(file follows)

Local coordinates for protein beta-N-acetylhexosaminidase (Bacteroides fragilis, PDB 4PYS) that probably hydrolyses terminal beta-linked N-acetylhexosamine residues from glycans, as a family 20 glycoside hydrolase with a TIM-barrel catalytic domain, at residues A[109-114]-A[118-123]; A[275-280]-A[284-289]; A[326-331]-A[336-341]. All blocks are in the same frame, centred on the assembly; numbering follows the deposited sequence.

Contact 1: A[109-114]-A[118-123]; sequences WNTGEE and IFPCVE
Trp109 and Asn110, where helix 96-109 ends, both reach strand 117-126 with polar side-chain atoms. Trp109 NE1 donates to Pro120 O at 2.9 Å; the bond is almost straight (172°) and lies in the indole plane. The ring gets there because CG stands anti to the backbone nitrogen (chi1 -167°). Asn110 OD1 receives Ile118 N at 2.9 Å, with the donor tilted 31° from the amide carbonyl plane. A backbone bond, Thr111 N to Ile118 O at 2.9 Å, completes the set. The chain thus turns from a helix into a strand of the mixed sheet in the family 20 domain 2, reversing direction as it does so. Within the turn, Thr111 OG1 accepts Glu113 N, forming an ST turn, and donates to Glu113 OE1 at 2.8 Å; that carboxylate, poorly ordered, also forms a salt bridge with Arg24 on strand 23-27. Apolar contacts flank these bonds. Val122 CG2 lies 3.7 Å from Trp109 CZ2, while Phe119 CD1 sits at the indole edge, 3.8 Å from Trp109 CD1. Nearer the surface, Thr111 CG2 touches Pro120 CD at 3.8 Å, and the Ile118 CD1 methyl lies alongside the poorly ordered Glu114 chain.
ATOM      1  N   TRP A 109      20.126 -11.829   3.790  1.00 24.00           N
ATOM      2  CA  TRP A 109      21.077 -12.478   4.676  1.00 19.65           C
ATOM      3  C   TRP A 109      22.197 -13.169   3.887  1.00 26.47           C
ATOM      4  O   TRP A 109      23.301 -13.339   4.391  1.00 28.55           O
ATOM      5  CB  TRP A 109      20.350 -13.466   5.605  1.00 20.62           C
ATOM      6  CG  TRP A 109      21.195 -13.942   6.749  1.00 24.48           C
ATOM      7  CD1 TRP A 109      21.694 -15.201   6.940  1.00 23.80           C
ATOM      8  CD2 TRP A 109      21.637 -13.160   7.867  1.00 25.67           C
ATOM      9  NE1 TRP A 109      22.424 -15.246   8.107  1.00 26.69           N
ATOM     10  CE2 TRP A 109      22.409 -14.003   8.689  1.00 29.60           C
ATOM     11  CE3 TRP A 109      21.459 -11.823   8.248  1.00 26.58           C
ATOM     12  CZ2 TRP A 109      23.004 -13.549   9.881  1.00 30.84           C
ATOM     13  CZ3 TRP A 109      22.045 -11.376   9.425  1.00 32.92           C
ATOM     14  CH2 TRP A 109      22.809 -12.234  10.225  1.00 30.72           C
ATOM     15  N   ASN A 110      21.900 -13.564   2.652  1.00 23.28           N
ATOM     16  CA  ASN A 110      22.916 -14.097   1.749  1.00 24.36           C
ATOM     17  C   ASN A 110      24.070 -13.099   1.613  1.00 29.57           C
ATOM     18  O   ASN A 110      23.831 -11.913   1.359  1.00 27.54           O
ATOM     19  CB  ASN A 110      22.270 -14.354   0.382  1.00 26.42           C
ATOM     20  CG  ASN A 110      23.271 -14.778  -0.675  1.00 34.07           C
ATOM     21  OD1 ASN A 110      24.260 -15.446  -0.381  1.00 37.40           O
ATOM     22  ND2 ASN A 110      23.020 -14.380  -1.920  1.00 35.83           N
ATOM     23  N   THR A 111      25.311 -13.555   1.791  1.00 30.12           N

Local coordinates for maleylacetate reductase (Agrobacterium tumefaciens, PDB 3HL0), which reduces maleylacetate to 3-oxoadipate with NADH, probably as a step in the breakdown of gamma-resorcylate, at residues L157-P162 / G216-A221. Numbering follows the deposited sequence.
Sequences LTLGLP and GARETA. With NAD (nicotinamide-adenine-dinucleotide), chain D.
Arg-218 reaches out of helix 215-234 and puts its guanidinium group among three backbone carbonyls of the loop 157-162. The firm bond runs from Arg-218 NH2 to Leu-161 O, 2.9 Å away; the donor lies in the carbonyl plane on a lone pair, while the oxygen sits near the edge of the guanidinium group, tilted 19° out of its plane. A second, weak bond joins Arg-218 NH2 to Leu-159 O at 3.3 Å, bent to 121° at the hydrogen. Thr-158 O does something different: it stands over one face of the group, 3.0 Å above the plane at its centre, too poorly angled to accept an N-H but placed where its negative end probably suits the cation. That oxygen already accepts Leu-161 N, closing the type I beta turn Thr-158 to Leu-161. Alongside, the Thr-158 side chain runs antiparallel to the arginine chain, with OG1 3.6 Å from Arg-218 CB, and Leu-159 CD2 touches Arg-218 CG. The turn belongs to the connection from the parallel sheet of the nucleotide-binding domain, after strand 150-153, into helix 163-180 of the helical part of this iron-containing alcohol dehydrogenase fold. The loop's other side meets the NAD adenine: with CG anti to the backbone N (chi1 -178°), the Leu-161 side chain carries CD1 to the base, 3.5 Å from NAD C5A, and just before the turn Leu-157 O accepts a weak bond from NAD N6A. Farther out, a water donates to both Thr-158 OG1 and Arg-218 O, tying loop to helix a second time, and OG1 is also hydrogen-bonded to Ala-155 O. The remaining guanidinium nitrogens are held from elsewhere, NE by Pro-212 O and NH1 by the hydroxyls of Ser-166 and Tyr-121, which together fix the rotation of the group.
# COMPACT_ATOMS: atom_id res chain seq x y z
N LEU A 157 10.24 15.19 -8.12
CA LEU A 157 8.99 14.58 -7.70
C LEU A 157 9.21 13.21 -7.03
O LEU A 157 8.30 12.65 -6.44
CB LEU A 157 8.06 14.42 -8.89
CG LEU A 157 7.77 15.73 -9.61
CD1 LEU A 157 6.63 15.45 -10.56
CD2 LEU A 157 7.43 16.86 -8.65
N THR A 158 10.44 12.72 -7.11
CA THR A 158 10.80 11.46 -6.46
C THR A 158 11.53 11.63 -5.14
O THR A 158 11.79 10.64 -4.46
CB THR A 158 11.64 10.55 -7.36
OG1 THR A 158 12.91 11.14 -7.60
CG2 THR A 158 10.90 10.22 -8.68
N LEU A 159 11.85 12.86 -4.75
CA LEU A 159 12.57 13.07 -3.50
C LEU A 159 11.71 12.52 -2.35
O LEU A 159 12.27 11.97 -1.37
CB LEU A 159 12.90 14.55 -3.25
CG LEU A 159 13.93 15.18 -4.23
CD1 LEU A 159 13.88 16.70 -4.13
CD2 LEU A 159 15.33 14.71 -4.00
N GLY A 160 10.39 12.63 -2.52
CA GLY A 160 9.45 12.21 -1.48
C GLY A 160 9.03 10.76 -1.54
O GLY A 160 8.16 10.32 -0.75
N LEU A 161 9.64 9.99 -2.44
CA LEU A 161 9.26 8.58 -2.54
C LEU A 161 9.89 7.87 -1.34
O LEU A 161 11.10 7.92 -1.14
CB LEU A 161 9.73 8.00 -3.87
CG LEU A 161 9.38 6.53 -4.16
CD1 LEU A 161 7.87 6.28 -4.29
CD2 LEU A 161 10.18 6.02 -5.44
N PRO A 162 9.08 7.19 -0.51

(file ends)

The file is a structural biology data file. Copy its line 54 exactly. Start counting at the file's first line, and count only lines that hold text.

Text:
N GLY A 160 10.39 12.63 -2.52